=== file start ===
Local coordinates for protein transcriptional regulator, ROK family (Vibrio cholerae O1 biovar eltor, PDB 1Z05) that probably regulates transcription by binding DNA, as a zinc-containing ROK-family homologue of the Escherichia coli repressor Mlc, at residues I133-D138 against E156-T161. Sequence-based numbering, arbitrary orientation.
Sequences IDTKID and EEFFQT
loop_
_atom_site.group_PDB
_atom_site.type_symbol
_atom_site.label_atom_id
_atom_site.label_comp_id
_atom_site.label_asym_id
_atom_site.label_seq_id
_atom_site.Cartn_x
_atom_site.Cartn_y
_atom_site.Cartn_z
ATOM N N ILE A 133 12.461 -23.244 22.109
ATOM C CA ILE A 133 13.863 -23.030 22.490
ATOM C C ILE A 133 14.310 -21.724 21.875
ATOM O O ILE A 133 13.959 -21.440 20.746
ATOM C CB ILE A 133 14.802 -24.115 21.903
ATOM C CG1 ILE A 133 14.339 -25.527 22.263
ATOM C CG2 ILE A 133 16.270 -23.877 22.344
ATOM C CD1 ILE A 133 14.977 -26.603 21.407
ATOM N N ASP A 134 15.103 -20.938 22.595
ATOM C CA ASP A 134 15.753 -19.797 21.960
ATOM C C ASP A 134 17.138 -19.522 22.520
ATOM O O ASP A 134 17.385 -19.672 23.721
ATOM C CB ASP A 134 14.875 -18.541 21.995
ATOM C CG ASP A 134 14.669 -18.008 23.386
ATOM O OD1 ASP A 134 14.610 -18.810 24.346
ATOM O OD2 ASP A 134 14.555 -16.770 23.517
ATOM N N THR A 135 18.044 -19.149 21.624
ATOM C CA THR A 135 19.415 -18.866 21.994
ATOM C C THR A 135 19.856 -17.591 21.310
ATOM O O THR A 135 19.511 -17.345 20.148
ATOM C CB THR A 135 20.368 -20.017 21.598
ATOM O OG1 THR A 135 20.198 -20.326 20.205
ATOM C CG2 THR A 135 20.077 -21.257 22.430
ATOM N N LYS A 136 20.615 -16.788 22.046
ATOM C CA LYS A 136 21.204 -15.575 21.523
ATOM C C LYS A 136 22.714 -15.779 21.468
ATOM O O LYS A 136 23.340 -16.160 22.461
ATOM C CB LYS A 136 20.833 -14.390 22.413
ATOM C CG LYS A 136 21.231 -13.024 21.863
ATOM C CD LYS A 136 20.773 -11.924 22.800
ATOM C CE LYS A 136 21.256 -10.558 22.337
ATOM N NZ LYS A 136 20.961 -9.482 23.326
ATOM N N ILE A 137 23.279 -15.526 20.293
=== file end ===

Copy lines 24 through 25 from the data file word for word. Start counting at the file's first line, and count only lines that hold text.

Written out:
ATOM O O ASP A 134 17.385 -19.672 23.721
ATOM C CB ASP A 134 14.875 -18.541 21.995